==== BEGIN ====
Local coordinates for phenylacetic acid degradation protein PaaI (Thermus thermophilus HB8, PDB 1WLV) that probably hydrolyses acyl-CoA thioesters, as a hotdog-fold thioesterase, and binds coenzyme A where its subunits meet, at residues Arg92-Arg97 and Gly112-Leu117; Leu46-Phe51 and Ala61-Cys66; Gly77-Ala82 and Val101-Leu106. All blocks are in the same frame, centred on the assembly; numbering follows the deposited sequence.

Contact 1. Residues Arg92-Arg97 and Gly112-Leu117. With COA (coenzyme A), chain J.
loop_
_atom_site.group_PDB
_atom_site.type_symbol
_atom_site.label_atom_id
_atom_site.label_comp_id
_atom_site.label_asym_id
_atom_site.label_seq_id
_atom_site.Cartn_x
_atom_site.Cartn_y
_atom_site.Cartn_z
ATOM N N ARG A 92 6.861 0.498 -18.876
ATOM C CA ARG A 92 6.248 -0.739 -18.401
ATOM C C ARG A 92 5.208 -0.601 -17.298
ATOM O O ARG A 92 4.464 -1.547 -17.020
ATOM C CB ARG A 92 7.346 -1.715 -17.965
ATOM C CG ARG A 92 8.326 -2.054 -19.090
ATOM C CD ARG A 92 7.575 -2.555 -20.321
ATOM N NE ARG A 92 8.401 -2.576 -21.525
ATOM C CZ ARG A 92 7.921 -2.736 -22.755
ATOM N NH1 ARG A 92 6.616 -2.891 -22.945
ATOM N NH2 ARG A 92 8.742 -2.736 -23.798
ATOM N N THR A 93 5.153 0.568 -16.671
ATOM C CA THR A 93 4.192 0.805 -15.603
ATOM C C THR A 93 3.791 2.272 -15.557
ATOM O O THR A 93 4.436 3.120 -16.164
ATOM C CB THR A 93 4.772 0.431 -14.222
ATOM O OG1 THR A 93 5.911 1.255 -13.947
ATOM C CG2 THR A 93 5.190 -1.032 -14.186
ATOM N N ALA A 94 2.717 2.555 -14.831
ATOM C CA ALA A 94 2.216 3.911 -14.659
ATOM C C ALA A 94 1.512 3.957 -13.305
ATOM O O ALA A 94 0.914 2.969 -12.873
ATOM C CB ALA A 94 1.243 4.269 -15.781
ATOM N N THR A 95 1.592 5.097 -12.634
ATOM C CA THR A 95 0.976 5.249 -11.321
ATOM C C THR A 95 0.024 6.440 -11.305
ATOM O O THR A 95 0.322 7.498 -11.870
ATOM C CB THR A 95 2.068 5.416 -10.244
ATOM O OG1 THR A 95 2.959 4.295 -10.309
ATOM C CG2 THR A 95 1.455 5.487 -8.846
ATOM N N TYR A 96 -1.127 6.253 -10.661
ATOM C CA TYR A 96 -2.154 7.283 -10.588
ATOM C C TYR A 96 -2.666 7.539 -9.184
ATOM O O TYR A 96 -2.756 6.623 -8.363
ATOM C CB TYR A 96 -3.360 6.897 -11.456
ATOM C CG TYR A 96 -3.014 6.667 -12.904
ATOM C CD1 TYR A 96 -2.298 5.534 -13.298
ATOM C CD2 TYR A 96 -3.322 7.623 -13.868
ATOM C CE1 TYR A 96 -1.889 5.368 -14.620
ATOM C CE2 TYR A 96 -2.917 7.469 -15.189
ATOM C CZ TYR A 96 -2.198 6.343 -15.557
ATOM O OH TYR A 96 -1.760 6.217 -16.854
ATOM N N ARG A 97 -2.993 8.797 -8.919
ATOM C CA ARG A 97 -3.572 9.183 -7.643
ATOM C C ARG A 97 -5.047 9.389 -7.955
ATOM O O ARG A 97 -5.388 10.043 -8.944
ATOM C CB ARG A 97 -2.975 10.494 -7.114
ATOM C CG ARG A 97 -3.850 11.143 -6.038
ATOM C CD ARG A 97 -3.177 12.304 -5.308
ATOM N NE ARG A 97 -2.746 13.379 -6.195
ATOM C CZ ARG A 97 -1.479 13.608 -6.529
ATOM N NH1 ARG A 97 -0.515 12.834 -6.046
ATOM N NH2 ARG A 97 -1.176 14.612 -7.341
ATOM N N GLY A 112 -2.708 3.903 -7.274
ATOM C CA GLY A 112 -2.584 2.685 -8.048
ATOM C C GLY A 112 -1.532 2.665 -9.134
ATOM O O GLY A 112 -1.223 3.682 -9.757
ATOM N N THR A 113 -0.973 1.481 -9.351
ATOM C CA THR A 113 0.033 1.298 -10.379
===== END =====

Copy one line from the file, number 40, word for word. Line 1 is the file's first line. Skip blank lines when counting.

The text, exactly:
ATOM C CB THR A 95 2.068 5.416 -10.244